Page 9Friday, April 25, 2003 (Left) The Windjammers dance floor heated up Saturday night when The Johnny Header Show came to town. Performances were by Jezt Bryans Red Eyes, Juana Lynn Gonzalez and Rodriguez and Oquendo Rappeo Latino. The dance floor was filled with Joint Task Force servicemembers and Naval Station servicemembers performing the Salsa, the Meringue and the ChaCha dance. The Johnny Headers Show was another success for Guantanamo Bay, Cuba and for JTF-Guantanamo MWR. (Photo by Spc. Alan L. Knesek) B y S p c G e o r g e A l l e n The leaders of Joint Task Force Guantanamo are showing their appreciation to high speedtroops by sending them to sunny Puerto Rico for a Four-Day Special Pass. The J-6 Help Desk sent three servicemembers a few weeks ago -Army Spc. Michelle Pross, Navy Information System Tech 3rd Class Adam Stogner, and Air Force Staff Sgt. Bill Dixon. Although you have to pay for the flight ( $40 round trip ), and for lodging ( $60 / night at the Roosevelt Roads Navy Lodge ... much more elsewhere ), and for everything else on the trip, "it's well worth all the money you spend, to get away," said Dixon. The Navy Lodge at Roosevelt Roads Naval Base is right next to the Navy Exchange, Commisary, and near the base club. There are nice beaches within 20 minutes of base also. "You have to rent a car to be able to get around," said Dixon. "You can expect to spend 50 dollars a day on that." "Remember to make reservations for the Navy Lodge before you leave, and to sign up for a return flight to Guantanamo Bay as soon as you get to Roosevelt Roads, to guarantee yourself a seat," said Dixon. Show-up times are 10:30 a.m. going to P.R. and 5 a.m. returning. Less than an hour away from base are beaches, malls, rain forests, Old San Juan, restaurants and nightlife, all of which Dixon's trio visited during their four days away from Guantanamo. "The best beach is about 20 minutes from the base," said Dixon, and there are others behind hotels in San Juan that are very popular, but you have to pay for parking. There are several malls are in the area. "When we were in Puerto Rico, we did a lot of shopping and just walking around seeing things, but there's lots of other things to do, beaches, clubs, etc " said Dixon. The rain forest, which happens to be the only rainforest administered by the U.S. Forest Service, is open from 8 a.m. to 6 p.m. and is about a half-day excursion, including hiking, waterfalls and places to swim. Photo courtesy of Air Force Staff Sgt.Bill DixonSpc. Michelle Pross, J6 Help Desk, relaxes in front of the Old San Juan tourist center, Puerto Rico. Troops tour Old San Juan during Special Pass Camp Bulkeley Fri., Apr 25 8 p.m. Biker Boyz PG13 111 min. 10 p.m. Anger Management PG13 101min Sat., Apr 26 8 p.m. The Jungle Book 2 G 72 min 10 p.m. Old School R 91 min Sun., Apr 27 8 p.m. Life of David Gale R 130 min Mon., Apr 28 8 p.m. Anger Management PG13 101 min T ues., Apr 29 8 p.m. Old School R 91 min W ed., Apr 30 8 p.m. Life of David Gale R 130 min Thurs., May 1 8 p.m. Dark Blue PG13 118 min Downtown Lyceum Fri., Apr 25 8 p.m. Sugar and Spice PG13 82 min 10 p.m. Exit Wounds R 101 min Sat., Apr 26 8 p.m. The Base R 97 min 10 p.m. Payback R 102 min Sun., Apr 27 8 p.m. We Were Soldiers R 138 min Mon., Apr 28 8 p.m. Last of the Mohicans R 120 min T ues., Apr 29 8 p.m. Independence Day PG13 145 min W ed., Apr 30 8 p.m. Spy Game R 127 min Thurs., May 1 8 p.m. and 10 p.m. The Messenger R 141 min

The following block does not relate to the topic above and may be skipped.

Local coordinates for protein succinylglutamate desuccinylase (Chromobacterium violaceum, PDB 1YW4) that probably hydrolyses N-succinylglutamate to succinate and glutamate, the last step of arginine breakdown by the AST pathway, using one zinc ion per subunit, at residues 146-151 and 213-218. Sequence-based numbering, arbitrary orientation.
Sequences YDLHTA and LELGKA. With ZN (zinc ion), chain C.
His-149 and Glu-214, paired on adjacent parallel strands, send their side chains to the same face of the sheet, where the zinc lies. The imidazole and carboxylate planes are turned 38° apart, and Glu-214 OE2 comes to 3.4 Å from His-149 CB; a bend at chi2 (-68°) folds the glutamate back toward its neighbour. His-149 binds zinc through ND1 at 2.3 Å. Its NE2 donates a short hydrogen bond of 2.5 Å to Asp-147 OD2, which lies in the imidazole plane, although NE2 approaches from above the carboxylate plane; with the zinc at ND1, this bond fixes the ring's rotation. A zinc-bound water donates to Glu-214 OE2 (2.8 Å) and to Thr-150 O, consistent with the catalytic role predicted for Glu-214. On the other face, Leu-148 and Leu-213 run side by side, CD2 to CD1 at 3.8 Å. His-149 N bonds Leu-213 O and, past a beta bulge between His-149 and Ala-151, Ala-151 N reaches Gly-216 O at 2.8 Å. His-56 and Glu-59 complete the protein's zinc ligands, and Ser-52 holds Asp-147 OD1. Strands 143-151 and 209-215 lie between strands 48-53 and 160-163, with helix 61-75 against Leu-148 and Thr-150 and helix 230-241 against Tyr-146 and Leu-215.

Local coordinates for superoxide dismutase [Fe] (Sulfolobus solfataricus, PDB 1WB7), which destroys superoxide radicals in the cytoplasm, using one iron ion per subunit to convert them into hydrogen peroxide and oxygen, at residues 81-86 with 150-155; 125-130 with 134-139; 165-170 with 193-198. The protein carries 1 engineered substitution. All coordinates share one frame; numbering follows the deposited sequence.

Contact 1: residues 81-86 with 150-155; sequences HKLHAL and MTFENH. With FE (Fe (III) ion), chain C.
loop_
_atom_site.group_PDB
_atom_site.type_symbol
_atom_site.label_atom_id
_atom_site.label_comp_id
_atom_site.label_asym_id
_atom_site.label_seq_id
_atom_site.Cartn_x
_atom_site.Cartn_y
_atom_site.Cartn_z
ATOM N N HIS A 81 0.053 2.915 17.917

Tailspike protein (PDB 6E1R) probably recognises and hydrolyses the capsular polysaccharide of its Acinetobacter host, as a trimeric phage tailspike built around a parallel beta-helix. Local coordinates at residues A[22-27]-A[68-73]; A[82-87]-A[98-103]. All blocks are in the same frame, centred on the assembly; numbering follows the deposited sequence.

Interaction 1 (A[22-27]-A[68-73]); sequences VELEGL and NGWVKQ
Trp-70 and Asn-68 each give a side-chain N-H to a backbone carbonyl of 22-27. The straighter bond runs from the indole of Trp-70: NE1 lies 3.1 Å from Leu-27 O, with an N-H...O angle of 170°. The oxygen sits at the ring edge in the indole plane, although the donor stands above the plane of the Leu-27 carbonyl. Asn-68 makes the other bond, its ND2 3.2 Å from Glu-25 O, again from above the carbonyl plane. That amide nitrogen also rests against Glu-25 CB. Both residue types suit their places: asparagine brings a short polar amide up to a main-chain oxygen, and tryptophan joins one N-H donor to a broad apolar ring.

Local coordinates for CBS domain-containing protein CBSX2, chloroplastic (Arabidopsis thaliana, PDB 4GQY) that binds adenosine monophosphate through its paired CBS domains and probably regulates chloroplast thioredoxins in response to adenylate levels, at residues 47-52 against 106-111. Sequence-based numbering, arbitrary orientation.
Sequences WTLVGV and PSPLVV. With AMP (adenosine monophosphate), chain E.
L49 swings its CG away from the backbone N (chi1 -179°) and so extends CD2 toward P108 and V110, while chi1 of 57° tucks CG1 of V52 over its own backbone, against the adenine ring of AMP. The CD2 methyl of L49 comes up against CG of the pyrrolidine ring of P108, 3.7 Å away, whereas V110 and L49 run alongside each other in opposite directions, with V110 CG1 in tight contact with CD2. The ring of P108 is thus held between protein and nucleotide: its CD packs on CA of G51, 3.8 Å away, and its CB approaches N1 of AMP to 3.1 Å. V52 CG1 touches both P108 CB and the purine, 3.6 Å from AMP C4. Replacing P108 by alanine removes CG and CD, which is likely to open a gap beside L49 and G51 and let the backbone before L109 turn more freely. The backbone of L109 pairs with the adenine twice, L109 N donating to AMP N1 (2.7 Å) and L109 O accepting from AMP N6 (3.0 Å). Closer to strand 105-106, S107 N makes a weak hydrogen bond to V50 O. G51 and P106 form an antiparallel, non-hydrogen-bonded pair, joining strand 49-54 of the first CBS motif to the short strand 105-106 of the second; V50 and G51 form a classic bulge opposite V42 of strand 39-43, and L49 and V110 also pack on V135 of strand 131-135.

"I'm deeply sorry," Eric Dybas said. "I regret doing everything that I did." Dybas said he wanted to distinguish himself from the three men who had stormed the field before he leaped from the stands during Tuesday night's Chicago White Sox-Kansas City Royals game. "I wanted to get a rise out of the crowd, plain and simple," Dybas told the Chicago Sun-Timesduring an interview at Cook County Jail. "I wanted to do something that would stick out a little more, but I never intended for it to be like I was trying to inflict any danger on anybody." 24 year old Dybas faces one count of felony aggravated battery and one count of misdemeanor criminal trespassing. He faces up to 5 years in prison. Bill Self was introduced Monday as the new basketball coach at Kansas, which lost Roy Williams to North Carolina shortly after losing the NCAAChampionship Game Self's first college coaching job was as Larry Brown's assistant at Kansas in 1985, and he called his new post "the most prestigious act in all of college basketball.'' Bill Self leaves an Illinois program which he led to two Big Ten regular season titles and one conference tournament title. Self leaves with a 78-24 record with the Illini, and he led the team to the NCAATournament each year, reaching the elite eight in 2001. Dennis Weathersby, a standout cornerback at Oregon State and a top prospect in the upcoming NFL draft, was shot in the back Sunday in an apparent gang-related shooting. Weathersby, 22, was shot at about 5:24 p.m. Pacific Time, in a residential neighborhood, said Sgt. Donnie Johnson, a spokesman for the Los Angeles County Sheriff's Department. He was taken to a hospital, but his condition was not immediately known. The drive-by shooting occurred in an area with a fairly high concentration of gang activity where numerous shootings have occurred recently. Weathersby was a semifinalist last season for the Jim Thorpe Award given to the nation's best defensive back. He was rated as one of the top 10 cornerbacks in this year's draft class. In one of the greatest offensive performances in National Basketball Association Playoff history, Allen Iverson scored 55 points on 21-32 shooting from the floor, to lead the Philadelphia 76'ers over the New Orleans Hornets 98-90 in game one of their 7 game series. Paul Pierce led the Boston Celtics to 4th quarter comeback over the Indiana Pacers in game one of their playoff series. Pierce scored 40 points (21 in the fourth) and also set an NBARecord for most free throws made without a miss. Also in the East the Orlando Magic beat the Detroit pistons 99-94 behind MVPcandidate Tracy McGrady's 43 points to take the first game. The New Jersey Nets and the Milwaukee Bucks are knotted up, 1-1,in the first round of the Eastern Conference playoffs. The Bucks c apitalized on the Nets' inept free throw shooting to win, 88-85 Tuesday night. New Jersey made only 9 of 20 from the charity stripe. Gary Payton led Milwaukee with 22 points while Sam Cassell added 21. The Pheonix Suns upset the San Antonio Spurs in game one of their series behind two desperation 3-pointers. With 8.4 seconds left in regulation Amare Staudemire banked a 3-pointer to send the game in overtime. In overtime Stephon Marbury banked in another 3-pointer with no time remaining after Spurs center Tim Duncan missed two free throws, which could have sealed the game. Kobe and Shaq combined for 71 points to lead the 5th seeded Los Angeles Lakers over the Minnesota Timberwolves 117-98, taking away home court advantage for the Timberwolves. However, Minnesota evened things up in the Western Conference first round by pounding the Lakers, 119-91. The T-Wolves' dynamic duo of Kevin Garnett and Troy Hudson combined for 72 points. Garnett pulled down 20 rebounds. Dirk Nowitzski score a game hi 46 points to lead the Dallas Mavericks over the Portland Trail Blazers 96-86. The Mavs hold a 1-0 advantage in the Western Conference first round series. The Sacramento Kings beat the Utah Jazz 96-90 in game one of the Western Conference first round, then took a commanding 2-0 lead in the series with a 108-95 verdict in game two. Sports highlights compiled from ESPN.com Page 10Friday, April 25, 2003 NATIONALSPORTS In the headlines..... American League EastWLPCTGB NYYankees183.857---Boston147.6674 Baltimore1010.5007.5 Tampa Bay813.38110 Toronto715.3181.5 Central Kansas City153.833---Chicago129.571 4.5 Minnesota911.4507 Cleveland714.333 9.5 Detroit217.10513.5 West Seattle138.619---Oakland1110.5242 Texas912.4294 Anaheim912.4294National LeagueEast Atlanta129.571---Philadelphia129.571---Montreal129.571---Florida1111.5001.5 NYMets912.4293 Central Chicago138.619---Pittsburgh1010.5002.5 Houston1010.5002.5 St. Louis910.4743 Milwaukee813.3815 Cincinnati714.3336 West San Francisco164.800---Colorado129.5711.5 Los Angeles912.4297.5 Arizona813.3818.5 San Diego813.3818.5 MAJOR LEAGUE BASEBALLSTANDINGS(As of April 24)